So back us up to the place, because obviously not, everyone’s going to have something as evident as Merci’s situation with her ischemic stroke and. Of course, there are a lot of practitioners and very well-intentioned family, doctors and pediatricians who this is just not something they’ve been considering yet.
The kid seems to be on par with what he’s supposed to be doing at certain stages of growth and on and on and on. And so some of these things, well, it’s just a discipline issue or it’s a mom issue, or it’s a whatever issue. So tell me how we can do our best to be healthy in our brains. And then. Talk about what we can do if we do end up knowing there’s something that’s gone on, what we can do to help the brain be as healthy as it can be, even if it has had some issues along the way.
Dr. Daniel Emina: Okay. When we all born, none of us are born with an operating manual. Right. I, I usually often tell my clients is joke that it’s not like you plop out and then the, the operating manual comes behind you and like, okay, these are the foods you should eat. In case of emergency or in case of injury in this particular area, do this particular thing. None of that happens. Exactly. None of that. We don’t know any of that. So we go about just trying to figure things out and keep in mind were raised by people who had to also go about just trying to figure things out, right?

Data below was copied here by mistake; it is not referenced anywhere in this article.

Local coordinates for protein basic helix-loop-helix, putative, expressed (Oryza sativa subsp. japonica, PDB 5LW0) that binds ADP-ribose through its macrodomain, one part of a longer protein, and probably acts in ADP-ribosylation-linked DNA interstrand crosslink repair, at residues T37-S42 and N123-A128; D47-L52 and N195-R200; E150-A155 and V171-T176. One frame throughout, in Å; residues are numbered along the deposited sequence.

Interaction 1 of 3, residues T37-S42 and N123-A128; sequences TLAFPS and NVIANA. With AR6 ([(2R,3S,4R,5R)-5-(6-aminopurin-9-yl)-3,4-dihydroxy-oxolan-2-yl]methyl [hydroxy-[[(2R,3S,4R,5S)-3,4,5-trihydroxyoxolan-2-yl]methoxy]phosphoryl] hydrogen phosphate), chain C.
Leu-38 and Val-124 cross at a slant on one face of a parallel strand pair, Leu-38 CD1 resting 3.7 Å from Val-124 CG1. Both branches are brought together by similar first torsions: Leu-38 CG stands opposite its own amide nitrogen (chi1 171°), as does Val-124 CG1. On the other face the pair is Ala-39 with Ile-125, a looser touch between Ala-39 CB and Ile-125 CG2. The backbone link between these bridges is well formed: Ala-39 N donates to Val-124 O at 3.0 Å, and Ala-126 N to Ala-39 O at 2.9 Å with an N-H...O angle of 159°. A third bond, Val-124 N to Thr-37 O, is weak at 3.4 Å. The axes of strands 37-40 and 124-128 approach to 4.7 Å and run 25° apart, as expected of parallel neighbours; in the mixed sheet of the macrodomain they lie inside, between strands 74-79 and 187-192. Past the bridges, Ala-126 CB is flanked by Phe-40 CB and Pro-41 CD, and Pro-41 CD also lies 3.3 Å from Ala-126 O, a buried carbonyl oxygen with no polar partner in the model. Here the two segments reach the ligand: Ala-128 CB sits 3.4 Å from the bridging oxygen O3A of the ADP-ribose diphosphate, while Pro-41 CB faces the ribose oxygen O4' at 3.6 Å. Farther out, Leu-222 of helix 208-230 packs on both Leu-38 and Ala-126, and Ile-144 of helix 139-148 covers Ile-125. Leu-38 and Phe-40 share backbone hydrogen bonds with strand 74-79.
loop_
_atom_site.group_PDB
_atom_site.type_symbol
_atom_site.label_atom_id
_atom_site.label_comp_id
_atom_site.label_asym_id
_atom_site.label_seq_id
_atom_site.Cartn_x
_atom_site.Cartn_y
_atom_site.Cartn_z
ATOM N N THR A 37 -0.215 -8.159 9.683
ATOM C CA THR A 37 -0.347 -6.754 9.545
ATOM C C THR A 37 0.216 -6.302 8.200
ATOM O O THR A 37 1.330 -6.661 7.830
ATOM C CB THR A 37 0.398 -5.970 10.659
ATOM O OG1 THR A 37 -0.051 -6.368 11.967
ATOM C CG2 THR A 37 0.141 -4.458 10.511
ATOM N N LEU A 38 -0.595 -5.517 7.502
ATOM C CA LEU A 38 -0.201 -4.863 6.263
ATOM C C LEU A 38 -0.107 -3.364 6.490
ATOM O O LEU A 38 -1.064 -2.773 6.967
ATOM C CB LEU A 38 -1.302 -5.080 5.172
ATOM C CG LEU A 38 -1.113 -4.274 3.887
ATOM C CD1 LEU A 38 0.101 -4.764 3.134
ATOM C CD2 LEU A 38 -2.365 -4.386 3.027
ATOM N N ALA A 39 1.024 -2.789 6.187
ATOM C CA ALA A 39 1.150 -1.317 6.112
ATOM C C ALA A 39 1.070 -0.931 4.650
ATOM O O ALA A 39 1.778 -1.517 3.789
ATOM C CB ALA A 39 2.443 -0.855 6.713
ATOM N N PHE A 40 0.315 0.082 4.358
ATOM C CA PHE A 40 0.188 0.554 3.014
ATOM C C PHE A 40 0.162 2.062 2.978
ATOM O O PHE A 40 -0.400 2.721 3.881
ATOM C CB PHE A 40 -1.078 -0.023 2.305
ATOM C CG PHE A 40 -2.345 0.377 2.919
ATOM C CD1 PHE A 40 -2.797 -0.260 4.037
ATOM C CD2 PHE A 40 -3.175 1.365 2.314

Who were raised by people who had to do the same thing. They might’ve gone through trauma. They might have had their own challenges. They might’ve had their own brain health issues or injuries that may have impacted the way that they behave and the way that they parent. Which then impacts this new baby that’s coming out and what’s told to that new baby. Now the way we are we’re in many ways like computers and we actually ended up using this analogy, obviously we’re more beautifully made than computers, of course.
Um, but there we do use that analogy quite a bit in the, in the book of hardware and software. The hardware elements is the biology. It’s that brain element, right? Um, it’s what we inherit, what genes are turned on and off even based on just what the parent dealt with in their lifetime. Right? If someone who had trauma, it impacts the genes of the baby, which then turns on the threat, detecting genes for that baby.